Bloomberg Anywhere Remote Login Bloomberg Terminal Demo Request


Connecting decision makers to a dynamic network of information, people and ideas, Bloomberg quickly and accurately delivers business and financial information, news and insight around the world.


Financial Products

Enterprise Products


Customer Support

  • Americas

    +1 212 318 2000

  • Europe, Middle East, & Africa

    +44 20 7330 7500

  • Asia Pacific

    +65 6212 1000


Industry Products

Media Services

Follow Us

Bloomberg Customers

The Push-To-Talk Power Play

Posted by: David Kiley on March 3, 2006


As I sat down to blog about push-to-talk cellphones, I went looking for an image I could upload. The above shot is what I found. What I was looking for, though, was an image of a guy, or woman, beating to death some push-to-talk addicted lummox. No such luck.

Push-to-talk, the phone service started by Nextel, and adopted by Cingular, Verizon, Virgin, T-Mobile, etc. is the service that allows the cell-phone user to use his or her phone like a walkie-talkie. This way, you see, everyone in the vicinity of the call not only gets to hear one side of the conversation, but both sides. I was in a Kinkos not long ago, using a cubicle as a work-station, and the young woman was in the cubicle next to me doing the push-to-talk thing. I had a Broderick Crawford-to-Judy-Holiday moment (from “Born Yesterday” for those who haven’t seen the classic movie)…”DO YA MIND?????????” I gave it to her.

Up to now, I just thought the push-to-talk thing was yet another symptom of callous public behavior, like: flicking a cigarette butt out a windoW; emptying a car ashtray on to the ground in a 7-11 parking lot; flossing your teeth in a movie theatre before the film starts. But a conversation I had with a wireless service company executive recently shed some new light on this. He says that many people who buy the service use it as a sense of power—at least that’s what the company’s research shows. He wouldn’t let me use his name, as he doesn’t want push-to-talk to take on the same public scorn as, say, driving Hummer H2s.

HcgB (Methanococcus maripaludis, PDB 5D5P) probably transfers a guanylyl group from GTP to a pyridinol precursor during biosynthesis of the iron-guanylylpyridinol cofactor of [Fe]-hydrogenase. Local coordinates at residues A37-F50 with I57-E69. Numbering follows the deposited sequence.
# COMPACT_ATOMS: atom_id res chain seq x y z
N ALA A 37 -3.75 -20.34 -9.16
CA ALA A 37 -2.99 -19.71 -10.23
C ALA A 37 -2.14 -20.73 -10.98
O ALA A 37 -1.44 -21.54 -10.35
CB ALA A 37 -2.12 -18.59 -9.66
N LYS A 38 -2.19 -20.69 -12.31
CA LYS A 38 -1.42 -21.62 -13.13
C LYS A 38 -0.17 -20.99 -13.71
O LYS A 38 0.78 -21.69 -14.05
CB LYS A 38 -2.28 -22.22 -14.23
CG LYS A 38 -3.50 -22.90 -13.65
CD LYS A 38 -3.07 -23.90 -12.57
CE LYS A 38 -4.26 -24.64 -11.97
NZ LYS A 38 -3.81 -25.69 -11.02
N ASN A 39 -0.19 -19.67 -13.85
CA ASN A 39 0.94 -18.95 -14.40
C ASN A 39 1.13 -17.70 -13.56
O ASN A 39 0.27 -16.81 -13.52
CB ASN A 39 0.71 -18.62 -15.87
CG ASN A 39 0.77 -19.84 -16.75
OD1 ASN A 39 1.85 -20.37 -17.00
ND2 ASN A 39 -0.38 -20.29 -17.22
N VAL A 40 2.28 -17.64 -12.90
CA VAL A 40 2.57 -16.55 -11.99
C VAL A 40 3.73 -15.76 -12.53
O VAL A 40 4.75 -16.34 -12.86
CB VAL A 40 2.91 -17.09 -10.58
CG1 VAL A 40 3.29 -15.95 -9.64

But this bloke says the dynamic of using push-to-talk is very much akin to wanting to drive a big SUV you don’t need, or sending a perfectly good bottle of wine back to show someone how important you are.

The psychology of push-to-talk…interesting stuff. My favorite push-to-talk moment came on a NJ Transit train. It was crammed as usual. I was standing in between cars, reading a tightly folded newspaper, shoulder to shoulder with the other commuters. The guy standing to one side of me was carrying on a pre-meeting meeting on his push-to-talk. I said…”Hey bud…give us a break, will ya?” “Sorry,” he said. “This is really important.” Oh?….so I starting reading my newspaper aloud into his face and phonecall.

The whole thing reminds me of some unpleasant experiences I have had in movie theatres where a gaggle of people won’t shut up.

You want to use push-to-talk in a car, by yourself, in your house, or even on the street where you have a buffer zone around you? That’s your business. But this exertion of “power” by inflicting it on other people is a desperate cry for help. These are consumers who need therapy, not to mention, in the words of Larry David…”a f****ing copy of Emily Post!!!!!!!” Or in the words of Broderick Crawford….”DO YA MIND?”

Reader Comments


November 25, 2008 8:24 PM

The whole thing reminds me of some unpleasant experiences I have had in movie theatres where a gaggle of people won’t shut up.

Post a comment



News, opinions, inflammatory meanderings and occasional ravings about the world of advertising, marketing and media. By marketing editor Burt Helm, Innovation Editor Helen Walters, and senior correspondent Michael Arndt.

BW Mall - Sponsored Links

Buy a link now!